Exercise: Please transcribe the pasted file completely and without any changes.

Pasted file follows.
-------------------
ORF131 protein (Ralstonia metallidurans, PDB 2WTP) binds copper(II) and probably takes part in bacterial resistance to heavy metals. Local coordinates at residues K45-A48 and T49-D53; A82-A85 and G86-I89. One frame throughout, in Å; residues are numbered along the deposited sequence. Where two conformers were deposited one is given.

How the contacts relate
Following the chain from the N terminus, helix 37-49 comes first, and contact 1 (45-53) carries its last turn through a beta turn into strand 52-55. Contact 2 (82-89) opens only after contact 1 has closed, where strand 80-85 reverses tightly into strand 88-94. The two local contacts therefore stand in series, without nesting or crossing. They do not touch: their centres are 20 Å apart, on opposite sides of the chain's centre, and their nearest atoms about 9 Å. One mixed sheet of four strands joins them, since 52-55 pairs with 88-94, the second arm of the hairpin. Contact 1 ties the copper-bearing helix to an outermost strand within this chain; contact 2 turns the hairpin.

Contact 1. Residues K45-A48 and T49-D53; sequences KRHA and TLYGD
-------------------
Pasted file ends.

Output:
ORF131 protein (Ralstonia metallidurans, PDB 2WTP) binds copper(II) and probably takes part in bacterial resistance to heavy metals. Local coordinates at residues K45-A48 and T49-D53; A82-A85 and G86-I89. One frame throughout, in Å; residues are numbered along the deposited sequence. Where two conformers were deposited one is given.

How the contacts relate
Following the chain from the N terminus, helix 37-49 comes first, and contact 1 (45-53) carries its last turn through a beta turn into strand 52-55. Contact 2 (82-89) opens only after contact 1 has closed, where strand 80-85 reverses tightly into strand 88-94. The two local contacts therefore stand in series, without nesting or crossing. They do not touch: their centres are 20 Å apart, on opposite sides of the chain's centre, and their nearest atoms about 9 Å. One mixed sheet of four strands joins them, since 52-55 pairs with 88-94, the second arm of the hairpin. Contact 1 ties the copper-bearing helix to an outermost strand within this chain; contact 2 turns the hairpin.

Contact 1. Residues K45-A48 and T49-D53; sequences KRHA and TLYGD